If you save money to pay rent, you’ll be less at risk to the landlord. It could suffice to make up for the lack of rent history or low credit score.
If you can set up automatic payments, the landlord can be more confident having you as a tenant. This means that the money will be withdrawn from your account every month without you having to do anything.
While you need to make sure you have enough money in your bank account (savings account or checking account) each month, this can help, in combination with other factors, help get the apartment you want.
As already mentioned, if you want to rent an apartment without credit checks, you have to be honest with the landlord. Even if you do not meet the requirements sought by the owner, you might be able to win them over and get them to make an exception.
Write a letter to the owner explaining why you don’t have good credit.
If the apartment is owned by an individual owner rather than a management company, you will have a better chance. An individual owner has more leeway to change their requirements if they like what you have to say.
If you’ve worked through past issues with better budget plans and more responsible behavior, let them know.
When you rent an apartment with bad credit, you can make the landlord’s decision easier by offering to pay more upfront. Typically, when renting an apartment, you will need to provide a security deposit, and if you have bad credit, you might offer to pay more. This reduces the owner’s risk and could change their mind if you don’t otherwise meet all of their requirements.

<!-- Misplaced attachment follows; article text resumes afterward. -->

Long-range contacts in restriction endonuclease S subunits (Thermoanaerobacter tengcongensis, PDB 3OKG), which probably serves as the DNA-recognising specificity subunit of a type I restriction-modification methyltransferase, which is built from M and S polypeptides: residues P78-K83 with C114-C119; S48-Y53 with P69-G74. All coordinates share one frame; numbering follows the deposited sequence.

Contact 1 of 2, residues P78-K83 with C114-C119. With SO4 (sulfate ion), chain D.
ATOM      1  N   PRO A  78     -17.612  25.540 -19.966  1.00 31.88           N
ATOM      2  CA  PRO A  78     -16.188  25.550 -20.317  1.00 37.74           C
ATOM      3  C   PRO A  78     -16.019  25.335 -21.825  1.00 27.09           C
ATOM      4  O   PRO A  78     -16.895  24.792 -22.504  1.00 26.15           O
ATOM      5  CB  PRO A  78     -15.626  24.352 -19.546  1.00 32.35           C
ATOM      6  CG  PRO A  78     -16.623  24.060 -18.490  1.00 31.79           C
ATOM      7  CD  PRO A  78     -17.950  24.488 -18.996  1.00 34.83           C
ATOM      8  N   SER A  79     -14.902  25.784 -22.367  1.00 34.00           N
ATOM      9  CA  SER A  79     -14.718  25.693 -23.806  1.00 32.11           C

You may, for example, propose paying the first three to four months’ rent in advance. Many homeowners will appreciate your willingness to put in the effort. From their viewpoint, this gives them extra peace of mind as well as an infusion of cash.
When seeking to rent an apartment with terrible credit, you may wish to bring in a co-signer as a last option. If none of the other choices are available, a co-signer may be able to help you rent an apartment despite your negative credit.
It would be preferable if you could find someone with excellent credit who would agree to guarantee the landlord that the rent would be paid on time every month. If you are not paying rent, the co-signer will be held responsible.
Equifax, Experian, and TransUnion are the three major credit bureaus. You should get credit reports from all three sources since you never know which one your future landlord likes. If you’re strapped for cash, AnnualCreditReport.com offers a free yearly credit report from each of the main credit record agencies.
It will be difficult to find a landlord that would rent you an apartment or a home if you have low credit. Before you find a rental, you should expect to get turned down in a few locations. You should be able to boost your chances of success by following the rental suggestions provided.
Jeff Gitlen is a graduate of the Alfred Lerner College of Business and Economics at the University of Delaware. Gitlen has spent the past five years writing and researching on personal finance issues which include credit cards, student loans insurance, and other. His writing has been featured in top news publications among them are Bloomberg, CNBC, Forbes along with Market Watch.